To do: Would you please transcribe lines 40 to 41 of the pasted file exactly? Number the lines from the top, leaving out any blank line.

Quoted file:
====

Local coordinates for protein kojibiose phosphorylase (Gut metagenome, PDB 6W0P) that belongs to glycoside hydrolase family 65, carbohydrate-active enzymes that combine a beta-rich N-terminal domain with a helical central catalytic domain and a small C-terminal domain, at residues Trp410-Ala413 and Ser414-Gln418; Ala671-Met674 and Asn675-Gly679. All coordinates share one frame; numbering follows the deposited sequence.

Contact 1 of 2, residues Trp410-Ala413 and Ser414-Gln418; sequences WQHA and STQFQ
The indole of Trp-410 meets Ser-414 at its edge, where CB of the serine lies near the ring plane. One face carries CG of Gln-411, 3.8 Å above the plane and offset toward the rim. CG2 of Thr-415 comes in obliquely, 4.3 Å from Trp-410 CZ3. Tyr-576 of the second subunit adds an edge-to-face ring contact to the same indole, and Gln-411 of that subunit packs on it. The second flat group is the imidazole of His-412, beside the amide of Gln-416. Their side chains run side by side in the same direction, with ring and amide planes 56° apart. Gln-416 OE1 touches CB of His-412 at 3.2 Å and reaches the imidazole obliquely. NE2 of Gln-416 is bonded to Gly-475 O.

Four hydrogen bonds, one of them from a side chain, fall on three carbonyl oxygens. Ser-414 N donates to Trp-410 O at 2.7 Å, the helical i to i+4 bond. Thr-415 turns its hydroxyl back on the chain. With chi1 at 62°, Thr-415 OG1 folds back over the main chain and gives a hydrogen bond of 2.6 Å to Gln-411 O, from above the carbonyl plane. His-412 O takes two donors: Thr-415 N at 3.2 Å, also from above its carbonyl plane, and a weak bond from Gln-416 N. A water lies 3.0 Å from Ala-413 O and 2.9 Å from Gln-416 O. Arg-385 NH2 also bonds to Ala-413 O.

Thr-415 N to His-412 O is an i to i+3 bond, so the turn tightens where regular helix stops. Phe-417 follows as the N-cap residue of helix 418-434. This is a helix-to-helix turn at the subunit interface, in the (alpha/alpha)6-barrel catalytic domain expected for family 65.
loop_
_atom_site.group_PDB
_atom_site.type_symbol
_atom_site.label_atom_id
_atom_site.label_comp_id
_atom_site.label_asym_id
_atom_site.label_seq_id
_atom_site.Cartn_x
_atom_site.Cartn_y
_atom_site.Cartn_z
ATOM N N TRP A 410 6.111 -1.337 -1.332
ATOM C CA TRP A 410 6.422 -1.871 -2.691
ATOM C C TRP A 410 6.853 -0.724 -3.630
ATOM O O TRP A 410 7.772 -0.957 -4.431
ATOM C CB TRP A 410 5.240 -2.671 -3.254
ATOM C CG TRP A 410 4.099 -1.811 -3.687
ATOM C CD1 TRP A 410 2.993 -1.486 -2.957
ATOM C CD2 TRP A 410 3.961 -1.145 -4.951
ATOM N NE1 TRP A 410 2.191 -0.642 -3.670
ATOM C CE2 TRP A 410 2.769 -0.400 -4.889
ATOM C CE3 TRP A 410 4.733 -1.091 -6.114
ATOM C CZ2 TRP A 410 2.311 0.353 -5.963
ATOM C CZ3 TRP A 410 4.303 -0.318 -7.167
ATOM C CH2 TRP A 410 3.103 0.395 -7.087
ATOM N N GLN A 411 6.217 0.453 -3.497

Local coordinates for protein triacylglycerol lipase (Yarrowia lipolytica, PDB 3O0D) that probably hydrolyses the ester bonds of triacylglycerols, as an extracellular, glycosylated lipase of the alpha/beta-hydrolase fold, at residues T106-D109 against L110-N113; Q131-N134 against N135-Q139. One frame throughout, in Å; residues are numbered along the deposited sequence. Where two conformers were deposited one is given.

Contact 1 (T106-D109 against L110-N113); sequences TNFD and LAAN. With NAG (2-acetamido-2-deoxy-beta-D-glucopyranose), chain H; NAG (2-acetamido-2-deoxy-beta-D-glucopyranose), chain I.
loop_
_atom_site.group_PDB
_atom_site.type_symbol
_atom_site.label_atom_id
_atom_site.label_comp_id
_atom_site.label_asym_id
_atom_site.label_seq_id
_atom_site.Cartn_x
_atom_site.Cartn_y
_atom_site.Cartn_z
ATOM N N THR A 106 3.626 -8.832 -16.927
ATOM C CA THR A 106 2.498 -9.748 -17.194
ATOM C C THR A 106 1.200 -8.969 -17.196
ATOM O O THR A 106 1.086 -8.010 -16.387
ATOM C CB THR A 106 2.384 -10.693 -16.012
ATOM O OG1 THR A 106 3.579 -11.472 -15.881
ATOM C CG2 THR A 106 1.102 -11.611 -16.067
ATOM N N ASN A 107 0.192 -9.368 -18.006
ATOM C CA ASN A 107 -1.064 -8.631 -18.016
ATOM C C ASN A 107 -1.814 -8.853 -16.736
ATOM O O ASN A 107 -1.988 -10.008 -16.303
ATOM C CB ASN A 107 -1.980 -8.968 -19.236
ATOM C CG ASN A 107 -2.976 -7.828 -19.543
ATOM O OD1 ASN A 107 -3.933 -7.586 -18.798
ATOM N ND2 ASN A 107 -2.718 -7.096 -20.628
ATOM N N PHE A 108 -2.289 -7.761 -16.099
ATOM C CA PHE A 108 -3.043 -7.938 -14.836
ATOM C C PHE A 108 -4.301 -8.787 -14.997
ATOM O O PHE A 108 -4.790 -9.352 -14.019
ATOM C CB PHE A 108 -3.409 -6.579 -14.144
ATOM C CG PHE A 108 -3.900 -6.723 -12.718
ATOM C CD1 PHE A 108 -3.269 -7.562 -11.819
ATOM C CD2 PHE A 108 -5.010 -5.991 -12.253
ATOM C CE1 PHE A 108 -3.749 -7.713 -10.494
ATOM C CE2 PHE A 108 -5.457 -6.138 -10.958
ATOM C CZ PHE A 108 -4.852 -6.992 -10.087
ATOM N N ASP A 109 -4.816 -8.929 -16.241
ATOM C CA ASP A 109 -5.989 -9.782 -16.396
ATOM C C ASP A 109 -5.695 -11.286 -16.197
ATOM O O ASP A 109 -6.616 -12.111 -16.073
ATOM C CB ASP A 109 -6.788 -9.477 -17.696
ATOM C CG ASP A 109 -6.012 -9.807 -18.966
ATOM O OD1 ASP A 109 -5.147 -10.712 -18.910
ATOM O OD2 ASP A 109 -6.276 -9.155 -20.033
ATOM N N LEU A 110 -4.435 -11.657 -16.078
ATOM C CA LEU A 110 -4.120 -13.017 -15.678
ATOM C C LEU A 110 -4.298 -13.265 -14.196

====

_atom_site.Cartn_x
_atom_site.Cartn_y